I was recently reading Martin Luther's commentary on the Sermon on the Mount (English translation by Charles A. Hay, 1892) and I was intrigued by a reference to "the legend of the Knight Tondalo".

Here is what Luther wrote, when discussing the strait gate and narrow way (Matthew 7:13,14), and specifically Luther's concept of battling against the devil, the world and one's own flesh:

The ancients have admirably depicted this in the legend of the Knight Tondalo (except that they did not rightly apply it, and interpreted it of purgatory or the punishment of souls after this life,) how he had to pass over a small bridge that was scarcely as broad as a hand, with a burden on his back, and under him a sulphurous pool full of dragons, and besides there was one coming towards him to whom he had to give place.

(The full text of this book, matching my print version, is online here: https://beggarsallreformation.blogspot.com/2005/10/commentary-on-sermon-on-mount.html)

Some basic web searches for "Tondalo", "pool of dragons and sulfur" and similar terms do not turn up anything relevant. I'm thinking perhaps the form of the name Luther used is different from the modern one. It also would not be unusual if he had some of the details wrong or adapted them for his purposes in explaining the Bible.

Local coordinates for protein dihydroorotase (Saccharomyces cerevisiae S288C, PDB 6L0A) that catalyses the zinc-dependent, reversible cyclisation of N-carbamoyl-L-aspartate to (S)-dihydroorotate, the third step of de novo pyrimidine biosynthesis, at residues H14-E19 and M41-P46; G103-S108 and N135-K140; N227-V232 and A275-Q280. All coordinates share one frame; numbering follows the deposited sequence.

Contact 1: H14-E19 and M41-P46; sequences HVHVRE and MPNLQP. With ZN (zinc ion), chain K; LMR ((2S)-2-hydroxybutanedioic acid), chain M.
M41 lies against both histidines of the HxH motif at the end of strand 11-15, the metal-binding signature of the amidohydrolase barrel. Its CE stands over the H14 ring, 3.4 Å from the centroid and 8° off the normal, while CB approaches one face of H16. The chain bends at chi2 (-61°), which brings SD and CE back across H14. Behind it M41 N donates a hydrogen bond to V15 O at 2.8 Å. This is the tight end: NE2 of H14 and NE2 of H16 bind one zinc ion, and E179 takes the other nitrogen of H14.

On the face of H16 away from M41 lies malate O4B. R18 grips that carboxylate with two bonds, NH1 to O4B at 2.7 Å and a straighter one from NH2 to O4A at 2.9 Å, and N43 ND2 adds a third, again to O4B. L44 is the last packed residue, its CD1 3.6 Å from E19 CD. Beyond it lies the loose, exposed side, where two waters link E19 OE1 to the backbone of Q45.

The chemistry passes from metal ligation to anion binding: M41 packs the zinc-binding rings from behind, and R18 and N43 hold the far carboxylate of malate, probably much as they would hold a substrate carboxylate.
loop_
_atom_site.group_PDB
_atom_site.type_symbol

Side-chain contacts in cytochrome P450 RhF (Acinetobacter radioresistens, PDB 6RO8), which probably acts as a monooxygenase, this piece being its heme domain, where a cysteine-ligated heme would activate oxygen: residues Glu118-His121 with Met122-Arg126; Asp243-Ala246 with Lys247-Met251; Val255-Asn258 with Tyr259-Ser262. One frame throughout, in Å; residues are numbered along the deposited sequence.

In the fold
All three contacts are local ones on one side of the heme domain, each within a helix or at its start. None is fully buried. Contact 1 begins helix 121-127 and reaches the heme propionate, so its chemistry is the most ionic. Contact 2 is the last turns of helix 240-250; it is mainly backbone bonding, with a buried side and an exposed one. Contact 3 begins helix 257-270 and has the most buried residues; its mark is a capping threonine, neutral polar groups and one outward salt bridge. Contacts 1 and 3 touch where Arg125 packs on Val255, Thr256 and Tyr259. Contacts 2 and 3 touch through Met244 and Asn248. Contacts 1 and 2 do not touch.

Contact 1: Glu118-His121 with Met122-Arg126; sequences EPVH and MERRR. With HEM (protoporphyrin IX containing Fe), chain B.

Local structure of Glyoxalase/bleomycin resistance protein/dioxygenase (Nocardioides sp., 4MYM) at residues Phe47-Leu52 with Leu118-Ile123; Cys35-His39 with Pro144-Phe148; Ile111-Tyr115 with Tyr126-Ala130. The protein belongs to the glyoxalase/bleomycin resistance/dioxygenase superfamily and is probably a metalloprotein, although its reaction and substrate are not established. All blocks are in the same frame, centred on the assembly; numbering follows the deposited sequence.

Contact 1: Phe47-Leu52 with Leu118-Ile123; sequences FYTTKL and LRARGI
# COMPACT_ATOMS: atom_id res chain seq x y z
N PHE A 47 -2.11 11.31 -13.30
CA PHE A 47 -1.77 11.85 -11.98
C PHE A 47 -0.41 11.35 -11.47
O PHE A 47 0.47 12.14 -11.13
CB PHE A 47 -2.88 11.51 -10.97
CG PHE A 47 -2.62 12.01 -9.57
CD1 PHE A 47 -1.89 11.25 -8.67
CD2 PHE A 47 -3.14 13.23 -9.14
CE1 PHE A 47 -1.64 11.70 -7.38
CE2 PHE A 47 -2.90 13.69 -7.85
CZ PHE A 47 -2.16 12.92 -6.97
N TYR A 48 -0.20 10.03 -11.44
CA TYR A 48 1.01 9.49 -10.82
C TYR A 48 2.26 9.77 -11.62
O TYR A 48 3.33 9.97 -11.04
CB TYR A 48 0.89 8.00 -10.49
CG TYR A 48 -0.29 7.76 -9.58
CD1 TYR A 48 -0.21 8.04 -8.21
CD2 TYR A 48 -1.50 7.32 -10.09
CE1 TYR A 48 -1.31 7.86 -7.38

I don't know which "ancients" he is referring to, either, although it seems most likely to me that this would be a Greek or Roman hero figure, rather than an actual "knight". Or maybe the story comes from an old Germanic legend or some other tradition, instead.

I would like to find out:

  • What is the underlying myth or legend Luther is referencing?
  • Where can I find a more complete version than this short reference?
  • 1
    Great question. Welcome to mythology and folklore!
    – Tom Sol
    Nov 1, 2019 at 5:59

1 Answer 1


This motif sounds a lot like the Bridge Chinvat, from Zoroastrian tradition and As-Sirat is Islamic. In those religions, upon the death of the body, a soul comes to a bridge which must be passed over. The good may pass over a broad bridge and come into paradise; the evil try to pass over a narrow bridge.

There is certainly no official teaching of crossing such a bridge in either Judaism (that I'm aware of) or Catholicism, though pious inventions and traditions are a different matter! I'd hazard the guess that Luther, who by the way, got purgatory wrong (it's not a place of punishment at all), was not referring to either one or the other of these beliefs, but rather to an older story.

As for der Ritter Tondalo, we need to look back to the 12th century and the Visio Tnugdali, written by an Irish monk living in Germany. The story takes place in Ireland where the knight, Tundale (his English name) is guided by an angel on a visionary tour through Heaven and Hell, antedating Dante by a good while.

It could well be that monk Marcus had some knowledge of the Islamic or Zoroastrian traditions. Or it could be his own, parallel, invention.

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